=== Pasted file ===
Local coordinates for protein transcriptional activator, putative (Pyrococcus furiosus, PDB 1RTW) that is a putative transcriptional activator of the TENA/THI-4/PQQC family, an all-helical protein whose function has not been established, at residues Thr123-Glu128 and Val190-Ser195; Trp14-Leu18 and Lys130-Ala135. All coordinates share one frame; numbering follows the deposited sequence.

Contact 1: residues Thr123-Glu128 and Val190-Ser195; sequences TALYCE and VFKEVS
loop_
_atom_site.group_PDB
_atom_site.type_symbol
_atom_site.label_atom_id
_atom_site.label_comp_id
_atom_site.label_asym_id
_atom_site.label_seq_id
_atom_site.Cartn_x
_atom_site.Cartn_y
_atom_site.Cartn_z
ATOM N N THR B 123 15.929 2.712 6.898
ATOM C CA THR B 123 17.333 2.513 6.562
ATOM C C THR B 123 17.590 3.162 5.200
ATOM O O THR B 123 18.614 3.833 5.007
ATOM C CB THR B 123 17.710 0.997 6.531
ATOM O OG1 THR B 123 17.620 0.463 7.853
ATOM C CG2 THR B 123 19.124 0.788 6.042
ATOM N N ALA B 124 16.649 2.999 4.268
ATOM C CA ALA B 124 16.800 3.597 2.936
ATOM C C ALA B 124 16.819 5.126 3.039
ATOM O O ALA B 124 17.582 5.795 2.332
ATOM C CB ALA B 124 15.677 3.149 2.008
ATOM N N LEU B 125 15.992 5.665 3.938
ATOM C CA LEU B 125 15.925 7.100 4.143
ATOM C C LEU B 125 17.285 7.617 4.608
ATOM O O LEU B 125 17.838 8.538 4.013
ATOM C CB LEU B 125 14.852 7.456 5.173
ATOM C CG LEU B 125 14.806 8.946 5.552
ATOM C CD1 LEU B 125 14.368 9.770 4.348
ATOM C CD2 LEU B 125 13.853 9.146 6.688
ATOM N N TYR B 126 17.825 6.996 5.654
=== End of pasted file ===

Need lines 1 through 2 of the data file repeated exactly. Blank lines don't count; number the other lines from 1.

Local coordinates for protein transcriptional activator, putative (Pyrococcus furiosus, PDB 1RTW) that is a putative transcriptional activator of the TENA/THI-4/PQQC family, an all-helical protein whose function has not been established, at residues Thr123-Glu128 and Val190-Ser195; Trp14-Leu18 and Lys130-Ala135. All coordinates share one frame; numbering follows the deposited sequence.

Contact 1: residues Thr123-Glu128 and Val190-Ser195; sequences TALYCE and VFKEVS